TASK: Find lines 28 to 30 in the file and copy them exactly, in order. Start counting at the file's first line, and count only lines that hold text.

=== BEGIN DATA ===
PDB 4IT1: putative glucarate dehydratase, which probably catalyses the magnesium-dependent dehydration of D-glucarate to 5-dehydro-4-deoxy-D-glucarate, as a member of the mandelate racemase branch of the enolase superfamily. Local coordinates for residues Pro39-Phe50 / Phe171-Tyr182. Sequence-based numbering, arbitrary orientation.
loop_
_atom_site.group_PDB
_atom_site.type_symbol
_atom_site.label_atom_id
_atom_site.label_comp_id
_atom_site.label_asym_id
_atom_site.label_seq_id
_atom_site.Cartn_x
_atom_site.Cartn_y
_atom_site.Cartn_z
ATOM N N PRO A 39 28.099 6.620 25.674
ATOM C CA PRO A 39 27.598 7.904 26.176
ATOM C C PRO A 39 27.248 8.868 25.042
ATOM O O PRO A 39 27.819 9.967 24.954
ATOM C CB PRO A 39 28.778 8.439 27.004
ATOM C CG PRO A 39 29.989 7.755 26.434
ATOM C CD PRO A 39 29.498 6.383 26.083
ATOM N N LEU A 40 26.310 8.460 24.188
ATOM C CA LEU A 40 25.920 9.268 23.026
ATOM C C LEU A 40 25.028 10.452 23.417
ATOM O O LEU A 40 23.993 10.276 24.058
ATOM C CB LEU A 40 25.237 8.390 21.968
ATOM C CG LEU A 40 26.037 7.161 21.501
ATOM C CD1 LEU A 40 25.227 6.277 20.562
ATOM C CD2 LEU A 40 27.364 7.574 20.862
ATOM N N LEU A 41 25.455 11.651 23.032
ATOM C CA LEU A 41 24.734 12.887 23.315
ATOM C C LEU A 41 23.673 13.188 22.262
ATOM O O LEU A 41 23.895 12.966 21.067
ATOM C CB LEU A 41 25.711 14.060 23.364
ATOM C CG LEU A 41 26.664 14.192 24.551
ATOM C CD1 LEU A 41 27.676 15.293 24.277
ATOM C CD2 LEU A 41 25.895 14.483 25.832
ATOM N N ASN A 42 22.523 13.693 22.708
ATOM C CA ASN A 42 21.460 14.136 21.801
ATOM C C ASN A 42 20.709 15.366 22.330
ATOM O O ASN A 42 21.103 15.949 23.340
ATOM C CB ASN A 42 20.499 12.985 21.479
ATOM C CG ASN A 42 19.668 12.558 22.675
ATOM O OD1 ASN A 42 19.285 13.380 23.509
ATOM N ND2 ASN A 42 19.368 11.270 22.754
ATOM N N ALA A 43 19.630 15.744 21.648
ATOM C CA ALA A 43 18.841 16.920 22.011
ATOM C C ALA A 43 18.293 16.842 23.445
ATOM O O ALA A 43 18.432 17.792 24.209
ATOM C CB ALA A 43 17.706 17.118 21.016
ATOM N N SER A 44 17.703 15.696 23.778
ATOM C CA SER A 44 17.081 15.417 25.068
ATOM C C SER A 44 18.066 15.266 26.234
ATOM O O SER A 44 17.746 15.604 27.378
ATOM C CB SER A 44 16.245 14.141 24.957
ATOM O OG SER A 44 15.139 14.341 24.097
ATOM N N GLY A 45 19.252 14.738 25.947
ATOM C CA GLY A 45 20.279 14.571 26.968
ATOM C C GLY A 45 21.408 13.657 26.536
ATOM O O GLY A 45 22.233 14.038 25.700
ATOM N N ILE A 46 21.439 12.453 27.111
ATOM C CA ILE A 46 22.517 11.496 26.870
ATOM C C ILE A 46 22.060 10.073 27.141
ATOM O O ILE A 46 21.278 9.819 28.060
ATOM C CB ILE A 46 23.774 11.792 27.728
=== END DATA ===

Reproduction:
ATOM C CA LEU A 41 24.734 12.887 23.315
ATOM C C LEU A 41 23.673 13.188 22.262
ATOM O O LEU A 41 23.895 12.966 21.067